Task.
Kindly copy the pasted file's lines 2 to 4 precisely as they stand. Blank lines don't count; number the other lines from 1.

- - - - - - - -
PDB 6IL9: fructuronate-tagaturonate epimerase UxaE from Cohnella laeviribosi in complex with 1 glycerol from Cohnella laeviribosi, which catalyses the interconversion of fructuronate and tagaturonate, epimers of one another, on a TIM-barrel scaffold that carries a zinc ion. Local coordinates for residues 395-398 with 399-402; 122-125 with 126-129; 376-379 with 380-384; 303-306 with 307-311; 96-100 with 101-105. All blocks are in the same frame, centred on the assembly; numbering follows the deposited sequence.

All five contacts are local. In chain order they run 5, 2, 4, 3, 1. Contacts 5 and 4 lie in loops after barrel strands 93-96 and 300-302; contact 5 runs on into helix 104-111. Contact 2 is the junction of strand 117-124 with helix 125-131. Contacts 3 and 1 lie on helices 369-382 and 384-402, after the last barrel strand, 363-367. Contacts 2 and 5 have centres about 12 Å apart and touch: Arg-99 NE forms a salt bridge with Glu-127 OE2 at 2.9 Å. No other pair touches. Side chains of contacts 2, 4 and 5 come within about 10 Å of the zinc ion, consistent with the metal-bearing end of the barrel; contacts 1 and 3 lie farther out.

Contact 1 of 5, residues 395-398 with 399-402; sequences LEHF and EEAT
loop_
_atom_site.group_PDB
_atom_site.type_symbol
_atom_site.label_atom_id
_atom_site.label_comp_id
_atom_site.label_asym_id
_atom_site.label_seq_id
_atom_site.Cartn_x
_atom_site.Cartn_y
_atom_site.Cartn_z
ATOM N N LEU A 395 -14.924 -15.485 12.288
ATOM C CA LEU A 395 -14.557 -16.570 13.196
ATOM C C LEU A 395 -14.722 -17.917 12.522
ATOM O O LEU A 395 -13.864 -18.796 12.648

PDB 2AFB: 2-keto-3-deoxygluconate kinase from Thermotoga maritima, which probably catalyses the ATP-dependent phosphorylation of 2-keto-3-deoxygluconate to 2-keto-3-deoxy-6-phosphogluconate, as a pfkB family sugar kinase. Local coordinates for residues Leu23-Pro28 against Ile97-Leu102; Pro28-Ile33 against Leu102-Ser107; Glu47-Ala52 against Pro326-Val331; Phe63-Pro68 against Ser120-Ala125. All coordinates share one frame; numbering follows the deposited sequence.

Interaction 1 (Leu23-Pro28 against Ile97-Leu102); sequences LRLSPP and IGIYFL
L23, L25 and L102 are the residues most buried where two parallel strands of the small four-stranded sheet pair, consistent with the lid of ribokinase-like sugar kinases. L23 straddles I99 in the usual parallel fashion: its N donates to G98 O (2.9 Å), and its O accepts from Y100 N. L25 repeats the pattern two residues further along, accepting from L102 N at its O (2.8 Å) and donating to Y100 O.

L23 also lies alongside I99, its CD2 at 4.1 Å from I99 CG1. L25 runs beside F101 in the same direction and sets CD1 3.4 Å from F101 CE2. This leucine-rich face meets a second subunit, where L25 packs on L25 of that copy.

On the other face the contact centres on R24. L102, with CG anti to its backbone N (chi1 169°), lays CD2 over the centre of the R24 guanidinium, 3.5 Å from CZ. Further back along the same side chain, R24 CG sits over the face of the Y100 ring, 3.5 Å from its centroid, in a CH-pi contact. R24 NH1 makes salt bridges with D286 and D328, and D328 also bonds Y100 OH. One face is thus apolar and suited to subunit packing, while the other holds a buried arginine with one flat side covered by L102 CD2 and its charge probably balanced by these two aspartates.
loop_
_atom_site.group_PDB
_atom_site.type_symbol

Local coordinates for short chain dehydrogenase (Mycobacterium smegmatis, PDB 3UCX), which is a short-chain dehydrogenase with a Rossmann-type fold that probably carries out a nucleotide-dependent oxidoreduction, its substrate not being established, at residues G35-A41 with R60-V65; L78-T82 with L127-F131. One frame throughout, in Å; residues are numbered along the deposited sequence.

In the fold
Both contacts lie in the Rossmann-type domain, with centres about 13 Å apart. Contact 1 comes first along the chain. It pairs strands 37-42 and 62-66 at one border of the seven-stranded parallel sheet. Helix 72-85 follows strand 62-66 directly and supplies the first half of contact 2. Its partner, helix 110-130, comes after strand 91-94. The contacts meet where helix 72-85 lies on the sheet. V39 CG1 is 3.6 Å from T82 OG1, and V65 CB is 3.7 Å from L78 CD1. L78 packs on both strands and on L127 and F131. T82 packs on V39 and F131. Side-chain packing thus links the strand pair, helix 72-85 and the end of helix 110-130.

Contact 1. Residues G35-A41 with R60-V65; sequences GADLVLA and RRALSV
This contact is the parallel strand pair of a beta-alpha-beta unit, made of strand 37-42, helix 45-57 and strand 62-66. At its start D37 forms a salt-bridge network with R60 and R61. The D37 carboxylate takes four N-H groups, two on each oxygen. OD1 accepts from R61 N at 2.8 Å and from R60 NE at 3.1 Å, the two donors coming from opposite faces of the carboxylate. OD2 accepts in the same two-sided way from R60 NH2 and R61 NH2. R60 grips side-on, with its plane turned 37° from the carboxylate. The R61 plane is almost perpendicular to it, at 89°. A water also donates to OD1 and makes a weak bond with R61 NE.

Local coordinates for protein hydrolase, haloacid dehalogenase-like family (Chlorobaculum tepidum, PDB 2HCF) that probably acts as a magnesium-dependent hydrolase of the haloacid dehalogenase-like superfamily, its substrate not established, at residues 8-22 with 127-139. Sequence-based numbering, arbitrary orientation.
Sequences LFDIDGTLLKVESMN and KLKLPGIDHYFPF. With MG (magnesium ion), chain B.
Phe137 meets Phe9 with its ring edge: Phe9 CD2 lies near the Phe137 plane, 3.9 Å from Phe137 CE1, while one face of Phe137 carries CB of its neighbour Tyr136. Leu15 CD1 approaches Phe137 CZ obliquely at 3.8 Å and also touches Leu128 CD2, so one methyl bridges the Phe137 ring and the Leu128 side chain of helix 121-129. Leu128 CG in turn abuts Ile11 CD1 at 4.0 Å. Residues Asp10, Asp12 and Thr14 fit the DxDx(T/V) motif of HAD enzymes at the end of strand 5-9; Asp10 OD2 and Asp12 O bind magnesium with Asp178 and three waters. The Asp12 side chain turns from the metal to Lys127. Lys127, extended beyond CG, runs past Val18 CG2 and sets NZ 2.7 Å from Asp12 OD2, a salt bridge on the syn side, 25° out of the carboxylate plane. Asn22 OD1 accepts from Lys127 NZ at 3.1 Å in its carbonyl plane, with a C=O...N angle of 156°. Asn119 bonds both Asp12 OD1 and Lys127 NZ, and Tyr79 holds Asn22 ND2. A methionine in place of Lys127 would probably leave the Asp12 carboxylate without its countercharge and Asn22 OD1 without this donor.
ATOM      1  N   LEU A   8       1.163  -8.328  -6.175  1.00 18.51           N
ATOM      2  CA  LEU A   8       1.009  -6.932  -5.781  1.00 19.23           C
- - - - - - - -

All five contacts are local. In chain order they run 5, 2, 4, 3, 1. Contacts 5 and 4 lie in loops after barrel strands 93-96 and 300-302; contact 5 runs on into helix 104-111. Contact 2 is the junction of strand 117-124 with helix 125-131. Contacts 3 and 1 lie on helices 369-382 and 384-402, after the last barrel strand, 363-367. Contacts 2 and 5 have centres about 12 Å apart and touch: Arg-99 NE forms a salt bridge with Glu-127 OE2 at 2.9 Å. No other pair touches. Side chains of contacts 2, 4 and 5 come within about 10 Å of the zinc ion, consistent with the metal-bearing end of the barrel; contacts 1 and 3 lie farther out.

Contact 1 of 5, residues 395-398 with 399-402; sequences LEHF and EEAT
loop_